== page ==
If you're a novice, look for "beginning yoga for flexibility", or "advanced yoga for flexibility" if you're more experienced.


Stretching is an important part of your fitness journey and routine. It is great for general health and improving flexibility, it may also improve your strength and possibly even muscle growth.

  • Weight training can shorten muscle length, therefore it's important for weight lifters to stretch often.

  • Stretching reduces the risk of injury in any activity and improves strength slightly.

  • Avoid overstretching a muscle. Allow yourself to experience discomfort before releasing the posture and gradually trying again.


This section contains links to research, studies, and sources of information for this article, as well as authors, contributors, etc. All sources, along with the article and facts, are subjected to a series of quality, reliability, and relevance checks.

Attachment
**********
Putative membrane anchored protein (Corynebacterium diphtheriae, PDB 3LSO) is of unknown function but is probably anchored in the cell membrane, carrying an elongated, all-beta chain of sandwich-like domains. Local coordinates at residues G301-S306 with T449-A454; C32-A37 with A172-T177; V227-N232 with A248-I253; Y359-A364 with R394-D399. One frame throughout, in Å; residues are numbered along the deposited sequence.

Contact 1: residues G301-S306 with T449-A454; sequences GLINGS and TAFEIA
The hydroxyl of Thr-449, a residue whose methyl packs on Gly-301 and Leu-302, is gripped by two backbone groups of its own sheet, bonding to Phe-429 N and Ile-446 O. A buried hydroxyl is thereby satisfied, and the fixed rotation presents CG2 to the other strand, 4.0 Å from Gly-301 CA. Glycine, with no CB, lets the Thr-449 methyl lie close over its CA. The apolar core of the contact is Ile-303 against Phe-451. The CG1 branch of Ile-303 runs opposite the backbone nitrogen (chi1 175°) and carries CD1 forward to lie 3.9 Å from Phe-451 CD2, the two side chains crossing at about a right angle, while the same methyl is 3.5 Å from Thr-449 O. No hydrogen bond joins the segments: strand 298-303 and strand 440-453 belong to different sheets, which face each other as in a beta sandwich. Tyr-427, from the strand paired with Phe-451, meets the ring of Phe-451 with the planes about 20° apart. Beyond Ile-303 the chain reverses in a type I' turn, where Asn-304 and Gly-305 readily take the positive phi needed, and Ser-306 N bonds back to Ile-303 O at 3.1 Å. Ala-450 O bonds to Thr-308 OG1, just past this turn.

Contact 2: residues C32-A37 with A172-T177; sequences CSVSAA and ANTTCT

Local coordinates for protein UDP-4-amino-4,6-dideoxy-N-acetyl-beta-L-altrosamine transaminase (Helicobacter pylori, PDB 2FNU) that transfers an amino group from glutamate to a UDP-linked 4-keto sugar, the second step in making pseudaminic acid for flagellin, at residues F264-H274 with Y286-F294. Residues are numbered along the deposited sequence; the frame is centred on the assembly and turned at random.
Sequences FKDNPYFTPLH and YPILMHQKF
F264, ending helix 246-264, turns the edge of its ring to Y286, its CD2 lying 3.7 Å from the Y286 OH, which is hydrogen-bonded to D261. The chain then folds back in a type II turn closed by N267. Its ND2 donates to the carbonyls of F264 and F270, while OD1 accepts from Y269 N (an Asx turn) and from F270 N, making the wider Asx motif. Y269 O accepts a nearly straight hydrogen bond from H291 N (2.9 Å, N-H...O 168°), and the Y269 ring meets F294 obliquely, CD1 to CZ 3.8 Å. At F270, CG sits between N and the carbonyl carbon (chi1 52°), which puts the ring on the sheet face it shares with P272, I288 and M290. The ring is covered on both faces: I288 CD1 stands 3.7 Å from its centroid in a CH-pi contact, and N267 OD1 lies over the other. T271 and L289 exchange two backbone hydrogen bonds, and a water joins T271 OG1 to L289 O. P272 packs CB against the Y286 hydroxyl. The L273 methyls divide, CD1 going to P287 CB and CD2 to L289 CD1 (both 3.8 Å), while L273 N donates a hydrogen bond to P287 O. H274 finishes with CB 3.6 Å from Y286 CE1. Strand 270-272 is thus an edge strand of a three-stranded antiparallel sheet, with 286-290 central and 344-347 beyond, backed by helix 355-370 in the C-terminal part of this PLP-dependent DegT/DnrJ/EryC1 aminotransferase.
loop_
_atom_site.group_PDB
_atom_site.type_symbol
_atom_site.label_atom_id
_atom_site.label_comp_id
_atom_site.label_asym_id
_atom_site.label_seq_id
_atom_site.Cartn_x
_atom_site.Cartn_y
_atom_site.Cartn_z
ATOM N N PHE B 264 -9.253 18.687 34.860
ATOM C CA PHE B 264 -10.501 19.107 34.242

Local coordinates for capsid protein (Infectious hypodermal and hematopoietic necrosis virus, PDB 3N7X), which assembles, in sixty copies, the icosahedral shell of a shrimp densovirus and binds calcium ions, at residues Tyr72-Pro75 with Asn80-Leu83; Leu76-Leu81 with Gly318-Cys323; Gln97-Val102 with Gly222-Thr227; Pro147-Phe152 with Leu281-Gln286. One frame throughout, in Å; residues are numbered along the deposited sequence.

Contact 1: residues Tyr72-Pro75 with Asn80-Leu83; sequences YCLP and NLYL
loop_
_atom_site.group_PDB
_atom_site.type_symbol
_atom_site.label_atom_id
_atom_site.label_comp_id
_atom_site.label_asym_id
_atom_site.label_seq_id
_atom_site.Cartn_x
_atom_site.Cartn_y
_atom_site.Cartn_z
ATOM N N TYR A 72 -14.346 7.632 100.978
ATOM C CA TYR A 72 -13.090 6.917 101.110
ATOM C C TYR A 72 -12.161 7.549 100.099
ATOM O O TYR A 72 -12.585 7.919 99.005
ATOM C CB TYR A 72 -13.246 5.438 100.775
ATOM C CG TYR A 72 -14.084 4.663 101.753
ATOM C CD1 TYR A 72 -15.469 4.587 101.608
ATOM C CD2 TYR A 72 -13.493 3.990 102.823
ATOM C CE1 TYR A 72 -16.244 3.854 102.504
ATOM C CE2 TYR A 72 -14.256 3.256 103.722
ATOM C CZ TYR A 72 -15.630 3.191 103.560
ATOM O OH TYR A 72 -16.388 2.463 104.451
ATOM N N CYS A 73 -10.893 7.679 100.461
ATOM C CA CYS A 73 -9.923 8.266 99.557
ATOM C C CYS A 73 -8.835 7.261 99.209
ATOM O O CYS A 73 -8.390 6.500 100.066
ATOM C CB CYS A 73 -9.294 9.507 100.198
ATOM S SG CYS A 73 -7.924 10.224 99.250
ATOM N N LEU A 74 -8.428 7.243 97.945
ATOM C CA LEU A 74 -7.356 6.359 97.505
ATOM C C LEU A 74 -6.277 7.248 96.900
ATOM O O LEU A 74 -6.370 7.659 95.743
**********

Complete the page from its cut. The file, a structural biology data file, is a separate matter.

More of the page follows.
Real Muscle primarily uses high-quality sources, such as peer-reviewed publications, to back up the information in our articles. To understand more about how we fact-check and keep our information accurate, dependable, and trustworthy, read more about us.

These evidence based tips for improving your flexibility features 3 references, listed below.

2. Joshua Wortman. How Often Do I Need To Stretch?

3. Mayo Clinic. Stretching: focus on flexibility. Healthy Lifestyle. Fitness. (2020, Jan 31) ✔

Citations with a tick indicate the information is from a trusted source.


The information provided in this article is not intended to replace professional medical advice, diagnosis, or treatment. Always seek the guidance of a physician or other competent professional before following advice or taking any supplement. See our terms and conditions.